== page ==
The real history of an uprising

October 6, 2015

Reviews of the movie Stonewall have been negative, but the Hollywood film does offer a chance to talk about the real history of LGBT resistance, says Keegan O’Brien.

GIVEN ALL the negative reviews, I was bracing myself for a real disaster when I walked in to see Stonewall, the new movie directed by Roland Emmerich about the riots in June 1969 at the Stonewall Inn in New York City that gave birth to the modern LGBT movement. But despite Vanity Fair's claims, I didn't find the film to be "terribly offensive and offensively terrible."

While Stonewall has some significant problems--the two biggest being how Emmerich chooses to frame the story and key aspects of history that he leaves out--the film has several positive accomplishments that I think it would be a mistake to ignore.

I should say from the get-go that I'm not a film critic, and I don't have any cinematic expertise. My goal is to survey the film's political accomplishments and shortcomings in portraying the legacy of Stonewall, while also weaving in the real history of what took place.

The film does a good job at portraying what life was like for LGBT people pre-Stonewall. For many young people who've come of age in the past decade, it can be hard to imagine a time when LGBT people were widely despised by society, when gay bars were illegal and regularly targeted by police raids, and being caught almost definitely resulted in rejection from friends and family and being labeled a sexual psychopath--a designation that got you blacklisted and legally barred from employment in most private and government sector occupations.

Jonny Beauchamp in Stonewall
Jonny Beauchamp in Stonewall

Stonewall brings that not-too-distant past to life and gives viewers a sense of just how much things have changed in the past 50 years. In a country where LGBT history is completely absent from public school curriculums, and events like Pride have become thoroughly corporatized, it's not insignificant that large numbers of young people can now have access to this kind of history.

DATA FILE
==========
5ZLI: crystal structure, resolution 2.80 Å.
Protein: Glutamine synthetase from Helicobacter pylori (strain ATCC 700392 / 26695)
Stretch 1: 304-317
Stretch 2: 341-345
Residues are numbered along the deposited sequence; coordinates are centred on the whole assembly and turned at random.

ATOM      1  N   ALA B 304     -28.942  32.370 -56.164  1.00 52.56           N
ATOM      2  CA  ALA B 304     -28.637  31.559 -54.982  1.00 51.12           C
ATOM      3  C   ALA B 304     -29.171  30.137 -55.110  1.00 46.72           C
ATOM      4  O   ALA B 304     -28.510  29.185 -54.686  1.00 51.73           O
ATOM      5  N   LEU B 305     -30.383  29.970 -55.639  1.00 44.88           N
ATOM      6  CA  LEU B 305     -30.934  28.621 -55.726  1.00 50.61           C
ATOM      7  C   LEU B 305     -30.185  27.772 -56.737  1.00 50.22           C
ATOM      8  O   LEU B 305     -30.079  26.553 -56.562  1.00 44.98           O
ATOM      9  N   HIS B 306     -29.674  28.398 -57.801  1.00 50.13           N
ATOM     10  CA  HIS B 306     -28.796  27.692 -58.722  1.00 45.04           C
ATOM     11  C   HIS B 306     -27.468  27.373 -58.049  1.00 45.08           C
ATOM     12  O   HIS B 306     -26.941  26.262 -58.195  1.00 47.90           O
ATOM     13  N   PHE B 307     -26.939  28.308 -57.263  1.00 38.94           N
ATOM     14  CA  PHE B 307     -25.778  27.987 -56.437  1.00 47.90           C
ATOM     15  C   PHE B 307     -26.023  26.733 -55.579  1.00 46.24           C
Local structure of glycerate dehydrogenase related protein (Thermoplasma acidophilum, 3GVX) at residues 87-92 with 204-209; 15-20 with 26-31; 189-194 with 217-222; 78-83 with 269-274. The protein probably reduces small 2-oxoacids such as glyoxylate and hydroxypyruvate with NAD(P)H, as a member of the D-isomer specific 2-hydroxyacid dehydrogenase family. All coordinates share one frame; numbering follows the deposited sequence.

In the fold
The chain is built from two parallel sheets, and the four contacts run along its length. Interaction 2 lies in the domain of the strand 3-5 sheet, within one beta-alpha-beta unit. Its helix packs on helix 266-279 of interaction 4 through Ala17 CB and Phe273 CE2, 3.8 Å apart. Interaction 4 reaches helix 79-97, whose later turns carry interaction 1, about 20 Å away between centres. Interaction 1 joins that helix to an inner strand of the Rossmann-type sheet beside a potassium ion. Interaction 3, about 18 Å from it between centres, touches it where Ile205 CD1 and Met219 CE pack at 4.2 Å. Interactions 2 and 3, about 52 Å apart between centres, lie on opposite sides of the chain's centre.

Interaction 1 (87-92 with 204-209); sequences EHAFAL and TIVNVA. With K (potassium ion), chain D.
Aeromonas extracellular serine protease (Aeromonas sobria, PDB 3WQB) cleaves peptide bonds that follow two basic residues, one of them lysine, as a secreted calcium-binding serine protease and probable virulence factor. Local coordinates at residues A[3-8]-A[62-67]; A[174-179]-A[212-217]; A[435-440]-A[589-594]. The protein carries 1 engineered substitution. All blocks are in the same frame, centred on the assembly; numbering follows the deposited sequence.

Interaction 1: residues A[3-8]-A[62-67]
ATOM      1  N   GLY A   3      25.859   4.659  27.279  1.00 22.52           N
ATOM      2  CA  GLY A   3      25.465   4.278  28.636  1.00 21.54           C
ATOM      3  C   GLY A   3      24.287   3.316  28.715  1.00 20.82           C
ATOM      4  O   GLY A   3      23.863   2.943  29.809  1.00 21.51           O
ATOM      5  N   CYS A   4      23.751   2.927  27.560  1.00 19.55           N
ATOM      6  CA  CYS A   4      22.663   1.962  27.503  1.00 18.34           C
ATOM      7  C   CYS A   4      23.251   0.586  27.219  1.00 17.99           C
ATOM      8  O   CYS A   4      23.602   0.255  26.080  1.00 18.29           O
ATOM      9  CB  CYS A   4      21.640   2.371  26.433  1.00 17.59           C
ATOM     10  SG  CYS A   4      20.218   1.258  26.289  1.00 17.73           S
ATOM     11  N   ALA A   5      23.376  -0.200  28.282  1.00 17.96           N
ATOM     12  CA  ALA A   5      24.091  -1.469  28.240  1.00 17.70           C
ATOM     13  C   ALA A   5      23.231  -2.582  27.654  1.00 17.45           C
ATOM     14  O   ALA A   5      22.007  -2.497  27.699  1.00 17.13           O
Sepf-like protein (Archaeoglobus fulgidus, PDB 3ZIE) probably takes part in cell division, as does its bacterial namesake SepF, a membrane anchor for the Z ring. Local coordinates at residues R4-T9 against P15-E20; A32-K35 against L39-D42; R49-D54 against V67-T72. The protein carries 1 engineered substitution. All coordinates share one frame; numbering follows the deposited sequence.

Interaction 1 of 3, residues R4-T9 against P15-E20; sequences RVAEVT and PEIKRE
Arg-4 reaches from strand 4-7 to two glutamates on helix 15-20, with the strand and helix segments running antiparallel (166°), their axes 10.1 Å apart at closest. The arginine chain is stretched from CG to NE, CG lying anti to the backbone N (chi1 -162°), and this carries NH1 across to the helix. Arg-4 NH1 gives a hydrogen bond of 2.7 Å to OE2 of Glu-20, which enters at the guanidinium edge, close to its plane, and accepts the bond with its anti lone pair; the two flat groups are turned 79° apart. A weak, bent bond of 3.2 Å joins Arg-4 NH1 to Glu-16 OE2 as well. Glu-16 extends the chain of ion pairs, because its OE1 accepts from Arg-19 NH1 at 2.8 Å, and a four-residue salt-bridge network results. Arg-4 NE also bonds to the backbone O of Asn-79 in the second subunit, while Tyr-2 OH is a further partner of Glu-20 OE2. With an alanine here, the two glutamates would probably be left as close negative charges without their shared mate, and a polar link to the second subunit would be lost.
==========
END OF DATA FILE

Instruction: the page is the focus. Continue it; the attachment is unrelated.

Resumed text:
Secondly, Stonewall is the first mainstream Hollywood film I've ever seen that features a multiracial band of homeless LGBT youth as the primary set of characters. Emmerich doesn't hold back on showing the brutality and hardship of living on the streets and what these resilient young people have to go through in order to survive.

One scene in particular in which Ray (a composite of trans pioneer and Latina activist Sylvia Rivera), after being badly beaten by a client, opens up to Danny (the film's main character) about the emotional and psychological trauma of growing up poor, gay and on the streets is particularly powerful and a rare moment in Hollywood cinema. It's refreshing to see a mainstream movie focus on the lives and issues of homeless LGBT youth at a time when most large and influential LGBT organizations continue to neglect the problem entirely.

Review: Movies

Stonewall, directed by Roland Emmerich, starring Jeremy Irvine, Jonny Beauchamp and Joey King.

Thirdly, Emmerich's film unequivocally takes the side of the rioters and emphasizes the power that collective rebellions have on changing society and the course of history. At a time when urban rebellions against racism and police brutality are being demonized as nothing but senseless acts of violence, Stonewall gives activists a chance to tell a different story: that riots are a justified expression of accumulated bitterness, anger and frustration at years of repression and injustice, and a form of collective protest that can actually work.